Fortunately, calculating your cost basis is much simpler than this. Photo: Bryan Alexander, Flickr
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If you want to calculate how much you've gained or lost on an investment, you'll need to know your cost basis. It's important for your tax records, too.
Let's run through a very simple example. Imagine that you buy 100 shares of Meteorite Insurance (ticker: HEDSUP) for $50 each, spending $5,000. That's your cost basis. If, a few years later, you sell those 100 shares for $75 each, collecting $7,500, you will realize a gain of $25 per share, or $2,500. You need to know your cost basis to figure out what your profit is on an investment. This is true for all kinds of assets, even houses. If you bought your home for $200,000 and sold it for $250,000, your cost basis (sometimes referred to as a tax basis) is $200,000, and your basic gain $50,000.
If you buy shares of the same stock at different times, you'll want to keep track of your cost basis for each transaction. If you sell some of the shares at some point, you'll be able to specify which shares you sold, thus controlling your reportable gain.
Cost bases can get a little trickier, though, so read on.
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When a stock splits, so does your basis.
What happens to your cost basis if your stock splits? Well, it splits, too. As an example, imagine that your cost basis for your 100 shares of Home Surgery Kits (ticker: OUCHH) is $40 per share, or $4,000. If it splits 2-for-1, so that you now have 200 shares, your cost basis will split in the other direction, becoming $20.
Pre-split, you had 100 shares, with a basis of $40 per share, for a total initial investment of $4,000. Post-split, you have 200 shares with a basis of $20 per share, for a total initial investment of ... $4,000. See? When it comes to the value of your overall holding, nothing has really changed.
If you sell the 200 shares for $15 per share, you'll collect $3,000. Subtract your cost basis of $4,000 from that, and you're looking at a loss of $1,000.
Dividends can make cost bases trickier when they're reinvested in additional shares. If you reinvest your dividends in a security, that will increase your cost basis and thereby reduce any eventual gain. For example, if you buy 100 shares of stock in Scruffy's Chicken Shack (ticker: BUKBUK) for $20 each (total: $2,000) and you receive and reinvest $200 of dividends, here's how the cost basis works: It's originally $20 per share, or $2,000. Once the dividends have bought you more shares, though, your basis rises to $22 per share, or $2,200.
As you might recall, dividends get whacked with their own tax, so if you don't account for them in your cost basis, you're setting yourself up to be taxed on them one more time.
Be sure to factor commissions into your cost bases, as that can save you a little money come tax time, especially if you trade frequently. Here's how to include them. Imagine that you bought 100 shares of Sisyphus Transport Co. (ticker: UPDWN) for $50 each, or $5,000 total, and sold the shares later for $60 each, or $6,000, paying your brokerage a $10 commission for each trade.
It might look like your taxable gain is $1,000, the result of subtracting your cost basis from your proceeds. But the IRS lets you factor in the cost of the commission. Thus, your purchase price or cost basis is really $5,010, or $50.10 per share. And your proceeds are really $5,990, or $59.90 per share. Subtract $5,010 from $5,990, and you'll get a gain of $980 -- reflecting the two commission charges.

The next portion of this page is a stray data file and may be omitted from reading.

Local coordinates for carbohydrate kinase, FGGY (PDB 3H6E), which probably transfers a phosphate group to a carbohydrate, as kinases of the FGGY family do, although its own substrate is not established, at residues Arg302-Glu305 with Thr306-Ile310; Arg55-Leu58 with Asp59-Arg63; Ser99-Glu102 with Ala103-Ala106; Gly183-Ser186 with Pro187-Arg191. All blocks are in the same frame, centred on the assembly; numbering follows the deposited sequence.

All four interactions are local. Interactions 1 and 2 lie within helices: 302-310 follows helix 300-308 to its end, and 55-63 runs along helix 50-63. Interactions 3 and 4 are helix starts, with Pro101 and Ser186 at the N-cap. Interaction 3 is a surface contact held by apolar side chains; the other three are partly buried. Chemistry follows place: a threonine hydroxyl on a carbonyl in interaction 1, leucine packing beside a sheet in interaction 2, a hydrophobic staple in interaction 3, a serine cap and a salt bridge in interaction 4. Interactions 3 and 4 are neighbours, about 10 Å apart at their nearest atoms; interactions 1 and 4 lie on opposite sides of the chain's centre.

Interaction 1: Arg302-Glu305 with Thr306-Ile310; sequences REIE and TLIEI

That might seem trivial, but if you have 40 $10 commission charges in the gains or losses that you report in a given tax year, that comes to a total of $400. If you're paying a tax rate of 15% on your long-term gains, you'll avoid paying $60 in taxes on those commissions. If your gains were short-term, taxed at your ordinary income tax rate of, say, 25%, then you'll save $100.
Your cost basis is generally "stepped up" for inherited stock. Photo: Beverly Goodwin, Flickr.
What if you inherit stock (or some other asset) from someone? Well, then special rules kick in, with your basis usually being the value of the stock on the date that the bequeather died. Thus, if Uncle Fred leaves you shares of Carrier Pigeon Communications (ticker: SQUAWK) that he bought at $40 per share and they were at $100 on the day that he died, you get a "stepped up" basis of $100. So if you sell the shares for $120 each, your gain (excluding commissions in this example) will be $20 per share, not $80. A good deal, eh?
Different rulesapply if you receive an asset such as stock as a gift. First off, make sure you ask for and get the gift-giver's cost basis in the stock, as that will probably be your basis when you sell the shares at some point. If you sell and realize a gain, your cost basis is that of the giver's. If you sell and realize a loss, the basis is either the giver's basis or the value of the stock at the time of the gift, whichever is lower.
If you own stock jointly with a spouse who dies, leaving you the shares, you may be able to "step up" the cost basis of half of the shares to the price at the time of death.
Other rules apply to cost bases in different situations, but the rules I've laid out here will apply to most people most of the time.
Don't ignore your cost bases for your investments, as you will most likely need to know them at some point.
The article Your Cost Basis: How to Calculate It and What It Means originally appeared on Fool.com.
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